Not Just Another Post-Cold War Budget Drill

Sept. 1, 2011

The hunt is on for at least $400 billion in savings from the defense budget and for a new strategy to go with it.

In April, the Department of Defense dove into the biggest out-of-cycle review of defense strategy in almost 20 years. The review sprang from President Obama’s initiative to cut another $400 billion from the defense budget by 2023. During a major deficit reduction speech delivered at George Washington University on April 13, Obama applauded the Pentagon for “saving $400 billion in current and future spending. I believe we can do that again.”

Not only did Obama throw down the gauntlet for cuts, he opened the door for restructuring. “We need to not only eliminate waste and improve efficiency and effectiveness, … but conduct a fundamental review of America’s missions, capabilities, and our role in a changing world,” Obama continued. He will wait to “make specific decisions about spending” until after the review was complete.

In future conflicts, the most important attribute of the F-22, such as the one illustrated above, may be its penetrating, survivable surveillance. (Photo illustration by Erik Simonsen)

Few doubt money is the main motive. “It’s pretty darn serious when the answer is $400 billion,” said Thomas Donnelly of the American Enterprise Institute. But dollars alone won’t hack it. Defense Secretary Robert M. Gates’ successor, Leon E. Panetta, “will have to announce strategy-driven changes,” said Clark A. Murdock of the Center for Strategic and International Studies (CSIS).

For his part, Panetta said the review would not lead to the kind of hollow force he remembered from the 1970s. “I am determined notto repeat the mistakes of the past,” he said in early August. “We are asking ourselves: What are the essential missions our military must do to protect America and our way of life? What are the risks of the strategic choices we make? And what are the financial costs?”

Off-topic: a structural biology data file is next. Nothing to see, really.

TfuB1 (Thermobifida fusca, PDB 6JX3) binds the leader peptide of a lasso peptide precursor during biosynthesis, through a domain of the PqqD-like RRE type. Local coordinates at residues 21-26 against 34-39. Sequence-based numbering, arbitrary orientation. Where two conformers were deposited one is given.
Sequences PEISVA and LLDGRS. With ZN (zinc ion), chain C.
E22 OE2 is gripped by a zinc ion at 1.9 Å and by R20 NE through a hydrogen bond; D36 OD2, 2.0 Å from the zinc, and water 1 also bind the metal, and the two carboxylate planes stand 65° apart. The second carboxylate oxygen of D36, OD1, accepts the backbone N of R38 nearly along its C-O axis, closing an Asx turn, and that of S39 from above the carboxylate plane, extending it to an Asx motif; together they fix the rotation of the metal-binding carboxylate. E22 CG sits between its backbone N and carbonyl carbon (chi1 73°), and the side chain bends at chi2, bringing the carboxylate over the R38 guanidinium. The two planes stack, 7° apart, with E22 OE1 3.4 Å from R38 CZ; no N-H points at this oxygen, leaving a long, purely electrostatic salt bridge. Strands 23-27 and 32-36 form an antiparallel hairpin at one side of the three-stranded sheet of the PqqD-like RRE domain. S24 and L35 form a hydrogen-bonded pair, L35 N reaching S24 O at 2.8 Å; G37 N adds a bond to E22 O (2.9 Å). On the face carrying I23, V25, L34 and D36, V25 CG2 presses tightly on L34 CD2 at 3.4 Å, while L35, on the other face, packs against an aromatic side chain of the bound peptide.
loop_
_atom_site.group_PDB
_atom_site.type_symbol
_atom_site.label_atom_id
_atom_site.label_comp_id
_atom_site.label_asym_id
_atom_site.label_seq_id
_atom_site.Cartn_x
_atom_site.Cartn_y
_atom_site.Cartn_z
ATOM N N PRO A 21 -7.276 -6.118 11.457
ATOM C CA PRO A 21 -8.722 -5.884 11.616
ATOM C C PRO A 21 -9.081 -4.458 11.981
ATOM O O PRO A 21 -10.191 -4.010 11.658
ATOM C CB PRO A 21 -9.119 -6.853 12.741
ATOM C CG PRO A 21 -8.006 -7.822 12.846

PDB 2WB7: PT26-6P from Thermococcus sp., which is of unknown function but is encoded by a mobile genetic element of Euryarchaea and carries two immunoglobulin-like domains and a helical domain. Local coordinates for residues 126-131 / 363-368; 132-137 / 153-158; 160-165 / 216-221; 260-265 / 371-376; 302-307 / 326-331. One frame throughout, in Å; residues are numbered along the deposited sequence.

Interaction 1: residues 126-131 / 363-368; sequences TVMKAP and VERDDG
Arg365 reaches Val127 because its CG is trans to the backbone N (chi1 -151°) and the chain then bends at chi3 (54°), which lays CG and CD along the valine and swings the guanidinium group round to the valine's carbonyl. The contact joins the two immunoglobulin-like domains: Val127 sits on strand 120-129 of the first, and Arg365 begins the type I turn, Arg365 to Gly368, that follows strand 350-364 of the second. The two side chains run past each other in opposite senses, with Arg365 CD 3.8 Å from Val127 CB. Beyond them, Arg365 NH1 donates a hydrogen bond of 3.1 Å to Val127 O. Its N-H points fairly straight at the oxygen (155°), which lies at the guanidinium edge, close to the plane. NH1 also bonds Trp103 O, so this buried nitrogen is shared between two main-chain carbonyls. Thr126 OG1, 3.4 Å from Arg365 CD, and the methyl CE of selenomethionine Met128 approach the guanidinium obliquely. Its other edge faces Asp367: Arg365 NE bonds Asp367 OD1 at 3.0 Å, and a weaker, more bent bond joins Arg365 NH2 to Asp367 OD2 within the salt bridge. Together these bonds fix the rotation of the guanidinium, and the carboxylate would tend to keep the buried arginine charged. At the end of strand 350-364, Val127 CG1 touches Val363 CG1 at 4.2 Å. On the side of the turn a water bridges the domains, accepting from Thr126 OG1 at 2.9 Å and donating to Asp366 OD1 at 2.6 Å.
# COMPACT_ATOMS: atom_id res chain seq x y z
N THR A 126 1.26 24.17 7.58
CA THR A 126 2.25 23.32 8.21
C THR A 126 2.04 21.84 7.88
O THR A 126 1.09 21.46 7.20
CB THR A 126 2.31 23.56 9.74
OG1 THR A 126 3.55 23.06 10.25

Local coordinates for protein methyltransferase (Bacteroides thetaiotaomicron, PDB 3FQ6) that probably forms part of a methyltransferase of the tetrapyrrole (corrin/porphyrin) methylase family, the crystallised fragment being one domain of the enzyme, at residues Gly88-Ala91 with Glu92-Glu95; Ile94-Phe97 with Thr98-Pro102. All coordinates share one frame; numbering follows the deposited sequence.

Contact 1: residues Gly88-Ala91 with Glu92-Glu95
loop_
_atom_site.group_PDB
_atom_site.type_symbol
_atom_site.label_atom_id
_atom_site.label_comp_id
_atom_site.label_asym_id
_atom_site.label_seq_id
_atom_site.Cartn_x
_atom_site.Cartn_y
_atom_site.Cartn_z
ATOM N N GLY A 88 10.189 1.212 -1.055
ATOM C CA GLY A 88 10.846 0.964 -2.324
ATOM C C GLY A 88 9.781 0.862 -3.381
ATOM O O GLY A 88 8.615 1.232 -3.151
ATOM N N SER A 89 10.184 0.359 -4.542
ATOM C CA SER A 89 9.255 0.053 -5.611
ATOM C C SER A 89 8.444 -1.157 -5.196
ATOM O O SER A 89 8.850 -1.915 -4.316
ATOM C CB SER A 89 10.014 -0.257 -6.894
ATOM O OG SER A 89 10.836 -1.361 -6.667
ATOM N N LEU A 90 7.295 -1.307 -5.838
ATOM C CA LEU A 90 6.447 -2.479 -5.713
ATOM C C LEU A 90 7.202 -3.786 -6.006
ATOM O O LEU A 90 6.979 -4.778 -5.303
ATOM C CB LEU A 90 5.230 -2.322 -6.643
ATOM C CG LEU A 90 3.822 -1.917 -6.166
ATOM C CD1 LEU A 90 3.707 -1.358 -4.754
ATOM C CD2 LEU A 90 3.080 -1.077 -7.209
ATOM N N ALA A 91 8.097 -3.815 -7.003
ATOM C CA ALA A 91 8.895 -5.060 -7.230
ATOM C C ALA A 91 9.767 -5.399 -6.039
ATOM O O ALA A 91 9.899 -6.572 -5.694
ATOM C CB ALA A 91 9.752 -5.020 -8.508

The review marks an important moment for airpower writ large, and for the future direction of the Air Force.

All services are likely to shed capability. The question is, what essential missions will USAF keep?

The US is coming off a decade of building up land forces and equipment for counterinsurgency wars with uncontested airspace. Recent Pentagon reviews have danced around future security threats such as competition with China in the Pacific. Just two years ago DOD deliberately took on medium risk moves in major combat capabilities in order to focus on Iraq and Afghanistan.

Now the wind is shifting. The consensus from Washington’s top strategists is that the Pentagon must make tough choices about missions and not only programs. “We need to avoid just making the relatively easy decision, ‘Let’s just cut force structure,’” said Adm. Michael G. Mullen, Chairman of the Joint Chiefs of Staff.

With the 2011 review, the first hurdle will be contending with the lengthy list of missions for the military.

Hard Power

In the early 1990s, big force structure cuts were justified by reduced threats after the Cold War. Force planning centered on agile forces for two major theater wars. Since then, overseas taskings have grown and diversified. Military forces are deployed to counter terrorism, shape relationships with key countries and regions, and to defend the US homeland. “It’s not like the ’90s,” said Mullen. “The level of national security challenge is, from my perspective, near an all-time high.”

Officially, the Obama Administration has given no signs of backing off the broad global security commitments it has put forward. In fact, the 2010 National Security Strategy added requirements such as protecting cyberspace. It also explicitly emphasized the use of US military forces to prevent humanitarian disasters such as genocide—a policy that led directly to US airpower-led intervention with NATO in Libya.

Add humanitarian relief and the result is peak demand on force elements such as airlift. For example, on March 26, air mobility taskings soared with 123 C-17s flying missions for Iraq, Afghanistan, Libya, and relief to earthquake- and tsunami-devastated Japan.

Predictions on future strategy call for more airpower not less. The congressional panel chartered to critique the 2010 QDR did not reduce the mission list either. Global trends were “likely to place an increased demand on American ‘hard power’ to preserve regional balances; while diplomacy and development have important roles to play, the world’s first-order concerns will continue to be security concerns,” the panel wrote.